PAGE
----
skip navigation

PUBLICATIONS

Register for Latest Research

Stay Informed
Register with NCJRS to receive NCJRS's biweekly e-newsletter JUSTINFO and additional periodic emails from NCJRS and the NCJRS federal sponsors that highlight the latest research published or sponsored by the Office of Justice Programs.

NCJRS Abstract

The document referenced below is part of the NCJRS Virtual Library collection. To conduct further searches of the collection, visit the Virtual Library. See the Obtain Documents page for direction on how to access resources online, via mail, through interlibrary loans, or in a local library.

 

NCJ Number: 184020 Find in a Library
Title: Population Heterogeneity and State Dependence: State of the Evidence and Directions for Future Research
Journal: Journal of Quantitative Criminology  Volume:16  Issue:2  Dated:June 2000  Pages:117-144
Author(s): Daniel Nagin; Raymond Paternoster
Date Published: 2000
Page Count: 28
Type: Report (Study/Research)
Format: Article
Language: English
Country: United States of America
Annotation: Based on a literature review, this study draws a connection between population heterogeneity and state-dependence processes (contact with the criminal justice system) and extant criminological theory.
Abstract: Criminological research has consistently uncovered a positive correlation between past and current criminal behavior. Continuity in offending over time can be attributed to at least two processes: population heterogeneity and state dependence. A population heterogeneity process attributes stability in offending over time to differences in an antisocial characteristic (self-control, impulsivity, psychopathic personality) across persons that is established early in life and is time-stable thereafter. An implication of a population-heterogeneity explanation for continuity in offending over time is that the antisocial characteristic is likely to have reverberations throughout life, having many manifestations later in life (unemployment, drug addiction, marital instability). Any observed correlation between these later life events and criminality, therefore, is spurious rather than causal, due to the fact that they are all the effects of a common cause. A state-dependence explanation, in contrast, attributes observed stability in criminal offending to a process of contagion; that is, criminal behavior has a genuine causal effect on subsequent criminality by eroding constraints and strengthening incentives to crime. The implication of a state-dependence process is that criminal conduct may be influenced by later life events. Recommendations are offered for future research on population heterogeneity and state dependence. 61 references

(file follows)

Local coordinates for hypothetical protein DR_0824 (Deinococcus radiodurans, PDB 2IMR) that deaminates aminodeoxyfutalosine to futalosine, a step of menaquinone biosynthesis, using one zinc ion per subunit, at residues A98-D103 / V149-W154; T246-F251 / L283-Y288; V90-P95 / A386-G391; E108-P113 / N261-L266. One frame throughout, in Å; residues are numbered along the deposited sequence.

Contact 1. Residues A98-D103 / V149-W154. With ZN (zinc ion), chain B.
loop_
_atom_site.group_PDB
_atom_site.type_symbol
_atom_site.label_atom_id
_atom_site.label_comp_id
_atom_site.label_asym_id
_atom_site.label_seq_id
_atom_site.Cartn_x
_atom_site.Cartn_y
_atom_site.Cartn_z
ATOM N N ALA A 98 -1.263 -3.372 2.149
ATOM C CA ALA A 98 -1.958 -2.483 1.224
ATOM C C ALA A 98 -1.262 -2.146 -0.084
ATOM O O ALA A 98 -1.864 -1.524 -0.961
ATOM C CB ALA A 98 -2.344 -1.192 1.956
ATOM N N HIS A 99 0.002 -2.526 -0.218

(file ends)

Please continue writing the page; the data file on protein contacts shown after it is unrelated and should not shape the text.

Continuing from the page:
Main Term(s): Criminology
Index Term(s): Criminal justice system effectiveness; Habitual offenders; Juvenile to adult criminal careers; Psychological influences on crime; Recidivism causes; Social conditions
To cite this abstract, use the following link:
http://www.ncjrs.gov/App/publications/abstract.aspx?ID=184020

*A link to the full-text document is provided whenever possible. For documents not available online, a link to the publisher's website is provided. Tell us how you use the NCJRS Library and Abstracts Database - send us your feedback.